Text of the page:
- Zig-Zag is the #1 brand in the US with 34% market share (per 2020 10-K) -- was 30% market share in 2017 10-K
- Stoker's with 5.2% total US market share in moist snuff -- had 2.9% total market share in 2017
- NewGen segment is the "alternative" products category -- mostly tied to vaping, CBD, cannabis ◦ Upside opportunity from margin improvement at NewGen
- October 2020 -- Invested $15m in dosist, global cannabinoid company
- June 2020 -- Acquired MYO cigar wrap maker Dufort for $47.7m in cash and promissory note
- November 2016 -- VaporBeast for $27m
Gaurav Jain I have a few questions here. So number one is, Yavor, on your plan to make TPB into a much larger company. Your stock is trading at 10x speed approximately, and the free cash flow is about $60 million. So how do you use either your equity or free cash flow to become a much bigger company?
Yavor Efremov So look, I think you used a combination of both, and you had -- it's going to be very much dependent on the target and on the deal structure. It has been done before. I've done it before. I did it at Liberty when the vehicle Liberty used to acquire Formula 1 at the time had about $1 billion of cash and acquired an $8 billion asset. So how does that happen? With a lot of structuring and some of our investments and a lot of talking to investors. So it is possible to buy somebody who is much bigger than yourself. We're setting our size that high for our first acquisition. We're not going to say no if it showed up. At the same time, I would interpret my comments primarily to mean that we're out of the small minority investment business. Again, never say never. But our preference would be hundreds of millions and above. And all of that with the profit structuring with some outside capital should be global. Again, it depends on the target, depends on the situation, depends on the structure. But I'm not a stranger to complex structuring. I've done it before. I'm not a stranger to raising capital from outside investors. I've done it quite in size. I raised $1.5 billion for Formula 1. I raised $2 billion in cash for Charter. And that's from calling people showing them a proper structure, showing them a target, explaining the strategy. It's not easy. It doesn't happen all the night, but it can be done fairly quickly with the right target and the right structure.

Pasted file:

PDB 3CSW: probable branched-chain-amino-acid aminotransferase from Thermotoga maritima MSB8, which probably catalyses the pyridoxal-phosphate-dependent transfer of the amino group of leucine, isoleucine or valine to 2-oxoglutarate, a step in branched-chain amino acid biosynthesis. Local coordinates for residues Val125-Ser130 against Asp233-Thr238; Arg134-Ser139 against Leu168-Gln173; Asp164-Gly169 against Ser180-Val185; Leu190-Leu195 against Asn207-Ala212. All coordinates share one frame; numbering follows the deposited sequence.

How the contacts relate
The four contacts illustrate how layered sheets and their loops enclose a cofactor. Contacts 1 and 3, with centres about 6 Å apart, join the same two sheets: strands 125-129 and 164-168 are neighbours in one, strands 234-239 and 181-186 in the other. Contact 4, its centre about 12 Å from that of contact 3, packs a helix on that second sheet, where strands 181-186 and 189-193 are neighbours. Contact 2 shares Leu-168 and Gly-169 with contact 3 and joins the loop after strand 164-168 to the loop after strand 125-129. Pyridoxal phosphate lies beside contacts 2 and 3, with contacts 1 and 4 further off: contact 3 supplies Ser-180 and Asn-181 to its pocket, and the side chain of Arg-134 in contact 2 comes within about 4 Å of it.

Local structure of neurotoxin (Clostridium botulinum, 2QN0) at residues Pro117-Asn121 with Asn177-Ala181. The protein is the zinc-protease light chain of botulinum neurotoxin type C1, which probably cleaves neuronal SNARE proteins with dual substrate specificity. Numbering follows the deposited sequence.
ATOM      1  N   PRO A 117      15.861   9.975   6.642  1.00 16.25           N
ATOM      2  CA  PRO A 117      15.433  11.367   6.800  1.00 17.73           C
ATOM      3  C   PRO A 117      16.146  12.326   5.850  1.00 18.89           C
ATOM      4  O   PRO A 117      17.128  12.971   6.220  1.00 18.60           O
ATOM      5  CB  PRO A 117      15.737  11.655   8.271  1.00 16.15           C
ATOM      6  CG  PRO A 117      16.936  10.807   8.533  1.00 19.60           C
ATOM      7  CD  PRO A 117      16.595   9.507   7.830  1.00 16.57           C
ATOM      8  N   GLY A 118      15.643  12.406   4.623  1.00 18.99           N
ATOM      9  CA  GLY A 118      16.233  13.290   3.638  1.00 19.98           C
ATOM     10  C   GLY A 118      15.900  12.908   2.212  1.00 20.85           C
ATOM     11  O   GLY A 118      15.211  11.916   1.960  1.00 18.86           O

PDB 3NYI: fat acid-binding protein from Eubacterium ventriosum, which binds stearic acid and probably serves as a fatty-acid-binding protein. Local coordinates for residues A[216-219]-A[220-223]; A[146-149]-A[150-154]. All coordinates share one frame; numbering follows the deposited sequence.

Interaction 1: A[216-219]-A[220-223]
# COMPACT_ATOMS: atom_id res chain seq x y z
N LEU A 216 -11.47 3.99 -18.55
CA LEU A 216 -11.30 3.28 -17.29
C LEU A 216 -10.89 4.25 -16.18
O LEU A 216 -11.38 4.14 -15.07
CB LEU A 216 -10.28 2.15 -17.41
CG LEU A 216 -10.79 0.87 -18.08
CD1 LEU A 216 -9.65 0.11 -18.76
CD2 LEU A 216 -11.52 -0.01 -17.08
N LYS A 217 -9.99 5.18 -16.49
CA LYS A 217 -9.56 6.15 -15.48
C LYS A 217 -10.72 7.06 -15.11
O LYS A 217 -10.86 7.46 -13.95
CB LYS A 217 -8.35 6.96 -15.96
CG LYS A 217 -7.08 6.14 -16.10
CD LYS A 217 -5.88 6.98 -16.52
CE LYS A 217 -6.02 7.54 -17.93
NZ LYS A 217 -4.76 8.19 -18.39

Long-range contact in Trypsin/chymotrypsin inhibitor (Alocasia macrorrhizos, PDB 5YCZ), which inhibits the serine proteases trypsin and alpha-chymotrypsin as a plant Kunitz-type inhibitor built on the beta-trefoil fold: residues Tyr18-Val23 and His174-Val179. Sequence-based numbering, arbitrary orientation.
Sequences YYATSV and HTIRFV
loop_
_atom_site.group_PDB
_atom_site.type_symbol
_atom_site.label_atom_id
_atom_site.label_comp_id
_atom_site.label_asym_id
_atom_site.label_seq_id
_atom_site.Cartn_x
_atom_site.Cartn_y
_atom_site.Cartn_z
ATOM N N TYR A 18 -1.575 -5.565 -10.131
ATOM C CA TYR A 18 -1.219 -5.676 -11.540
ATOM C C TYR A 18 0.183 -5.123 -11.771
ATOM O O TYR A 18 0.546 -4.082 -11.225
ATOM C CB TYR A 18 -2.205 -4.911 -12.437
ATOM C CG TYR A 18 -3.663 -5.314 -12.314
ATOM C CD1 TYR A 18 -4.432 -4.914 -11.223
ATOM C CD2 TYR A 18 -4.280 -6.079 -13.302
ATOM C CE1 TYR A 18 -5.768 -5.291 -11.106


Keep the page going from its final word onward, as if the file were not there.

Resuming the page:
Gaurav Jain Sure. And which industries would be your focus? Would it be tobacco? Would it be cannabis? And cannabis, I guess, to Vivien's question, you almost are downplaying it or it could be something like -- I just read today that Standard General has acquired a media company. So could it be completely outside of how we think about Turning Point Brands?
Yavor Efremov I would say all of the above. We don't want to preclude an opportunity. I can tell you that it's highly unlikely that you would see us investing in space tourism. There are areas that are going to be completely outside of scope. Anything we buy, it's kind of the idea would be for it to make us larger and more diversified and enhance our balance sheet. And therefore, to me that means decent cash flow. There's a growth story of what we believe is going to be a growth story behind it. We need to bring something more than just, hey, we can find capital for you. And so there's got to be some logic to it that makes sense. And above all, the way I view my job is kind of job #1 continues to be running the business. There's no caveats or exceptions to that rule. Job #2 is capital allocation. So I will allocate capital in a way that drives side of the shareholders. And if that happens to be in tobacco or someplace else, so be it so long as this value driven to shareholders. Again, our preference will be to diversify. So the bar for tobacco is going to be higher in terms of the multiple we will be willing to pay. But again, if it checks our other boxes, the door is open to conversations.
Financials & Valuation
Growth trends started to reverse in Q2. Sales were down 16% and EBITDA was down 17.6%. Cash flow also went negative as the company builds inventory.
There are a few bright spots. They repurchased ~$8.9m or 2% of shares during the Q. The main brands Zig-Zag and Stoker’s continue to perform well with growth rates of 5-20% guided for the full year.
It baffles me why an activist wouldn’t come in and sell off or shutter the entire NewGen segment, bring corporate costs inline with ZZ/Stoker’s sales levels and earn an extremely high multiple on that business. One could sit back and simply enjoy the organic tailwinds from the cannabis use case for these products.
At a 10x EBITDA multiple this stock is worth ~$40 per share.
Onto TPB — I view this as my singular exposure to the cannabis market with their ownership of the ZigZag rolling papers brand. This business has a long history of stability, margins, and cash flow (even prior to its life as a public company). Management has taken a slow and steady approach to turning that cash flow into more cash flow through a “collection of brands” strategy. There’s a long runway here for both organic growth (shift from tobacco to cannabis) and inorganic growth. And it comes with one of my favorite setups — cash flow has grown over the past 5 years while price/cash flow multiple has contracted.